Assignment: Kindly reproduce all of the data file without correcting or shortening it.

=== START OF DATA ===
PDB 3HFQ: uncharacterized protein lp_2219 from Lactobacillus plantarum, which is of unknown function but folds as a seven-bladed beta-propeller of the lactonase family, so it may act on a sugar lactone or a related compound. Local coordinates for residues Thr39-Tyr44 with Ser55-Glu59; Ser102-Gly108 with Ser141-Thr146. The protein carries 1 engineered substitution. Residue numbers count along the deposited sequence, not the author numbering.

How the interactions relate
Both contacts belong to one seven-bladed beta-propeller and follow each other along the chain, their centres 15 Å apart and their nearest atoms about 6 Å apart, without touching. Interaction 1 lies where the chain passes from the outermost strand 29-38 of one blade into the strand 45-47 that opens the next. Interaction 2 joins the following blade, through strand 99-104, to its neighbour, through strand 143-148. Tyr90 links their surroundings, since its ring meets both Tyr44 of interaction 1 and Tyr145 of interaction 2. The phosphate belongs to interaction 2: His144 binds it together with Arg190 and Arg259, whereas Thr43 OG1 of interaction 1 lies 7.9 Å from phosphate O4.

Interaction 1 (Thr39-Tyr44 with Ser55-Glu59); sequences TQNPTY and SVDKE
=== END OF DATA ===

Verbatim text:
PDB 3HFQ: uncharacterized protein lp_2219 from Lactobacillus plantarum, which is of unknown function but folds as a seven-bladed beta-propeller of the lactonase family, so it may act on a sugar lactone or a related compound. Local coordinates for residues Thr39-Tyr44 with Ser55-Glu59; Ser102-Gly108 with Ser141-Thr146. The protein carries 1 engineered substitution. Residue numbers count along the deposited sequence, not the author numbering.

How the interactions relate
Both contacts belong to one seven-bladed beta-propeller and follow each other along the chain, their centres 15 Å apart and their nearest atoms about 6 Å apart, without touching. Interaction 1 lies where the chain passes from the outermost strand 29-38 of one blade into the strand 45-47 that opens the next. Interaction 2 joins the following blade, through strand 99-104, to its neighbour, through strand 143-148. Tyr90 links their surroundings, since its ring meets both Tyr44 of interaction 1 and Tyr145 of interaction 2. The phosphate belongs to interaction 2: His144 binds it together with Arg190 and Arg259, whereas Thr43 OG1 of interaction 1 lies 7.9 Å from phosphate O4.

Interaction 1 (Thr39-Tyr44 with Ser55-Glu59); sequences TQNPTY and SVDKE